More than half of Japan’s schoolchildren have breakfast alone or without the presence of adults, and only about a third eat supper with their whole family.

An increasing number of children say they prefer to eat alone, they are not hungry before meals and they do not enjoy eating. Many believe the most enjoyable meal of the day is school lunch.

These are some of the findings of a 1999 survey on eating habits that covered 2,067 children in the fifth and sixth grades at 18 elementary schools throughout the country. The survey was jointly conducted by NHK and Miyuki Adachi, a professor of food ecology at Kagawa Nutrition University.

In the survey, a followup to a 1982 study, the schoolchildren were asked to describe what they had for supper the night before and for breakfast the day of the poll, answer multiple choice questions and write comments on how they feel about meals.

The poll found 12.6 percent of kids ate breakfast with all their family members, compared with 22.4 percent in 1982, while 33.4 percent dined with their family, down from 40.9 percent. Some 26.4 percent breakfasted alone, compared with 17.8 percent in 1982.

“There are many kinds of food out there, but children’s meals today are becoming very poor,” Adachi said.

One striking finding of the latest survey was that some children — 15.5 percent — said they like eating alone the most. The 1982 poll did not solicit this response.

Many of today’s children eat alone even if other family members are at home.

One boy said he had instant noodles for supper in his room while his mother and older brother were sleeping and his sister and younger brother were reading comic books. “I want to eat breakfast and supper alone because it’s quiet,” the boy said.

A girl, who had curry and rice for dinner, said she likes eating alone because she wants to watch her favorite television programs in her own room.

“What’s serious about this is not so much the fact that they eat alone, but that they grow up not knowing the enjoyment of eating together with their families,” Adachi said.

Another new trend, according to Adachi, is the growing number of children who buy their dinner at convenience stores or fast food outlets. About 30 percent of the children polled said they occasionally buy their dinner.

In many cases, these kids eat supper at cram schools, with rice balls and fruit juice topping the list of what they eat, followed by hamburgers and instant noodles.

Adachi said children who eat alone have a tendency to consume a lot of carbohydrates in food such as rice, bread and noodles, but do not consume enough vegetables, which contain minerals and vitamins. They also lack protein from such food as meat, fish, eggs and beans.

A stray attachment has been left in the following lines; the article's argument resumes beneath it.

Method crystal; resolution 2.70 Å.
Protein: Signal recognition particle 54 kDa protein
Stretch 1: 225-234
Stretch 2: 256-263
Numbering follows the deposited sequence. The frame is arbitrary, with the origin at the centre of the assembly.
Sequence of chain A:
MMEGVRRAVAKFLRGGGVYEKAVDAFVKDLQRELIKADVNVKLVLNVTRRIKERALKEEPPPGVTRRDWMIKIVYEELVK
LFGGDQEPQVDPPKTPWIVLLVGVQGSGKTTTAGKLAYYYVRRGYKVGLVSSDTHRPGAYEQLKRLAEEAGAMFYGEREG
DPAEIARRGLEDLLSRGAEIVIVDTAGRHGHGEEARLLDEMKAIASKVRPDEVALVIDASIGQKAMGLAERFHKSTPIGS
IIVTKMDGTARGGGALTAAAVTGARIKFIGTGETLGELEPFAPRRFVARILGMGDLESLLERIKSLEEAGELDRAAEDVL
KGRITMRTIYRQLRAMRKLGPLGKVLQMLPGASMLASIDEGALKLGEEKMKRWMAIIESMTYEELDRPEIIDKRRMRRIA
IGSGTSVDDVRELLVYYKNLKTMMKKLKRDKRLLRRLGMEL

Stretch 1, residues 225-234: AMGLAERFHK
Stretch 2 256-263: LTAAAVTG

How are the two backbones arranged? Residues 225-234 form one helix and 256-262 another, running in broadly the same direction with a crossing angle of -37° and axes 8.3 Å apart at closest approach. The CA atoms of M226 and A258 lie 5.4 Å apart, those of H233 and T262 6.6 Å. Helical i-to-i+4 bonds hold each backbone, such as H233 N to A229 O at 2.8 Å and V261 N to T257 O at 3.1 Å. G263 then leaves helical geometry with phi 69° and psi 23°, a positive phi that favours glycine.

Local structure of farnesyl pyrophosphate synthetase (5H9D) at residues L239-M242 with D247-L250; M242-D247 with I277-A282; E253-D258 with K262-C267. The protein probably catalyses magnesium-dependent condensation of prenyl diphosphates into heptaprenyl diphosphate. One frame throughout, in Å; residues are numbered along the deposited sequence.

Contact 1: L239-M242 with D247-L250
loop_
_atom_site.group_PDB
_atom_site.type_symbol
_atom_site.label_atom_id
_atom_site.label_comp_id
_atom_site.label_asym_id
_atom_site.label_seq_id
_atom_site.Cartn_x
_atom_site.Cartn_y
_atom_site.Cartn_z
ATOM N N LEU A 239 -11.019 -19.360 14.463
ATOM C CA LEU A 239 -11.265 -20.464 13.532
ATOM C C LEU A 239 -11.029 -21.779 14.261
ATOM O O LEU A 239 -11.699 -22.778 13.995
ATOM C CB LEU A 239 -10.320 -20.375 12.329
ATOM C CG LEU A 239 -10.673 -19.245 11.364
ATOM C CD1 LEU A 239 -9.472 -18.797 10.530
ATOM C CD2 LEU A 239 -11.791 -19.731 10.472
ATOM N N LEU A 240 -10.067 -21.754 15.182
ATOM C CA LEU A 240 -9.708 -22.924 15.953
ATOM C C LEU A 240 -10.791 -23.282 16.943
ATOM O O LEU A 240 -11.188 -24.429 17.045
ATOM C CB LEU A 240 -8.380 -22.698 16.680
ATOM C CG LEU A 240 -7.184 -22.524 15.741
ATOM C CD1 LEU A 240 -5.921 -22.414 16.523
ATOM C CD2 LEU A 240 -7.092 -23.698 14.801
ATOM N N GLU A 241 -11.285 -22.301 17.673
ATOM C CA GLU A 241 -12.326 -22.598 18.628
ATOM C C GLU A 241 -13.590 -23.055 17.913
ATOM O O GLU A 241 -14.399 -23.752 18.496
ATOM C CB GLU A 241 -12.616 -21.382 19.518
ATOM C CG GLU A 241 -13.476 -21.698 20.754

Sketches of their meals by children who eat alone featured simple meals such as soup, fried rice, “yakisoba” noodles, miso soup, bread, rice balls or instant noodles.

“We get nutrition from a teamwork of all the necessary nutrients,” Adachi said, “so carbohydrates alone cannot provide enough nutrition for growing children.”

Poor eating habits associated with eating alone often cause health and psychological problems, with kids who eat alone more prone to such problems as irritation, headaches, fatigue and insomnia than those who eat with their families, Adachi said.

“We cannot say children who eat alone cause delinquency, but we can say many of the delinquent youths have poor eating habits,” she said.

A 1998 survey by Ibaraki Prefectural Police shows that 47.8 percent of youths who committed serious crimes, such as extortion and assault, said they dine alone, compared with 16.3 percent of junior high and high school students who have not been in trouble with the police.

Those who do not have breakfast more than three days a week accounted for 54.2 percent of delinquent youths, compared with 13.5 percent of nonoffenders.

The survey compared the eating habits of 246 junior high and high school students chosen at random in Ibaraki Prefecture and 276 people of the same age group who have been arrested or taken into custody by police.

While eating together every day with all family members is almost impossible in today’s society, Adachi says adults should try to eat together with their offspring when they can, provide them with and teach them about balanced meals, and “not talk about test scores at the dinner table.”

Meals should be a time to relax and have conversation, Adachi said. “If they eat together, parents can notice the slightest changes in their offspring. But if they don’t, they don’t see the family ties unraveling one by one,” she said.